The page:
priestess. The lover regrets the loss of moonlight as the moon causes the tide to wash out
the hours as if his beloved had been carried away upon its departure. As day dims the
delights of night, he regrets her loss to the fates but retains the memories stored at
the place where he awaits the moon's return imagining its ascent when, even though he
may have died in her absence, his love would not have perished and he would be revived
by the moon bathing his grave and be able, once more, to feel their love in its beams.
Format is ten stanzas each of nine lines and is heavily rhymed throughout.
A tribute to memories which stay in the mind when all else has dissolved into the mists of
time. The incidents acquired in life can thereby be retained even when the events have
slipped into history as even the present passes away to be replaced by the new. They will,
however, suddenly be recalled as an unexpected event occurs to remind one of the beauties
that one has experienced.
Format is five stanzas each of ten lines rhymed HJ.
An ode to the memory of a lost lover.
Format is four stanzas each of twelve lines and all fulsomely rhymed.
The Day of Reckoning
A woman has voluntarily but inexplicably disappeared without trace or warning to the despair
of her grieving lover. He expresses his fury and despair to her upon her suddden reappearance
but concludes that he could not bear a repetition and casts her out.
Format is five stanzas each of nine lines none of which are rhymed.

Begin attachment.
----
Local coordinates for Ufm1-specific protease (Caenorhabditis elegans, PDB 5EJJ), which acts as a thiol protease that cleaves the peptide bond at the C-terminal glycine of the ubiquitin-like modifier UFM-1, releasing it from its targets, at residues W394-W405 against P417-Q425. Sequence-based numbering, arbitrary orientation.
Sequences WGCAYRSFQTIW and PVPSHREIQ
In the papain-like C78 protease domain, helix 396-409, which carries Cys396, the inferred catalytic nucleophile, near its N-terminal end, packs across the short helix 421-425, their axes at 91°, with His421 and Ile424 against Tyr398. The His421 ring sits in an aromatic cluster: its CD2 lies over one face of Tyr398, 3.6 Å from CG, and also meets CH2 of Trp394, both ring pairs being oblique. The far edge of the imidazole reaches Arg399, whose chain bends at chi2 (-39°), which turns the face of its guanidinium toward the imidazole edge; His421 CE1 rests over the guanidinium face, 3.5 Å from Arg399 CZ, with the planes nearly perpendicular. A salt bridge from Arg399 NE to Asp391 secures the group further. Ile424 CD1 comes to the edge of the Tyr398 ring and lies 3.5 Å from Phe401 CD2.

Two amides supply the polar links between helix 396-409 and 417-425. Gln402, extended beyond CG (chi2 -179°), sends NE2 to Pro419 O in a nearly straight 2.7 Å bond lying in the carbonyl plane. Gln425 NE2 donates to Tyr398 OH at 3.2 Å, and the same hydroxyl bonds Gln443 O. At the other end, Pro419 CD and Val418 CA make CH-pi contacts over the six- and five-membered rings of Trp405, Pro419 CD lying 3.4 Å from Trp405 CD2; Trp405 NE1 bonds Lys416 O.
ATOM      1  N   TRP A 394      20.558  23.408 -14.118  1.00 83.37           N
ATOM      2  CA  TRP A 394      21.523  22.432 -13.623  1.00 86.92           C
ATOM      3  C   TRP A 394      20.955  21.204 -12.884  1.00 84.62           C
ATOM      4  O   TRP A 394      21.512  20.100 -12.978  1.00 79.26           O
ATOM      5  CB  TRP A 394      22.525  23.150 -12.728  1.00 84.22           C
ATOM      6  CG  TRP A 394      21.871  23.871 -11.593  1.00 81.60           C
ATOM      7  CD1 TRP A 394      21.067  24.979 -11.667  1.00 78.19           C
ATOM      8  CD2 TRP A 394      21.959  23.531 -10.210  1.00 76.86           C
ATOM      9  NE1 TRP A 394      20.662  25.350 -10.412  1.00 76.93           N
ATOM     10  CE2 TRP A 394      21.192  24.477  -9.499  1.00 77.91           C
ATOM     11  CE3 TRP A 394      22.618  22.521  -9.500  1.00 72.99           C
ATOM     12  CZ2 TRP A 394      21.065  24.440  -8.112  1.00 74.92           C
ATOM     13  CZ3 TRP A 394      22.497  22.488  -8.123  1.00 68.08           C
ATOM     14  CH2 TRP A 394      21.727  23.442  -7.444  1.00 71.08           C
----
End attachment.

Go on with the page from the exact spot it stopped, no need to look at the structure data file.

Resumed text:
The Flower consists of three stanzas each of seven lines where a statement of four lines is
answered by a response of three lines. It is written in free verse without rhyme or regular
meter, although iambs are prevalent, but I hope that the story of the lovers parting is
sufficiently poetic to compensate. There are a few internal rhymes and assonances, however,
eg "play, May", "new, through", "afresh, perish", "blossoms, kisses".
I envisage the story to be related by a man; but a woman could easily be the protagonist. He
is not a mere youth as in many poems of lost love, however, but somewhat older with a
certain maturity of judgement and insight into human feelings that enable him to view his
loss with detachment from the perspective of wisdom gained by experience rather than from
the immaturity and self-indulgence of the despair of youth.
He compares a deep felt loss, probably of a dearly loved woman who has left him for some
unexplained and probably unjust reason. He sees in a newly plucked flower a means to
contrast his everlasting love with the ephemeral passage of emotions she has demonstrated
and now has so cruelly withdrawn from him.
The poem begins with the analogy of love represented by the flower overcoming all obstacles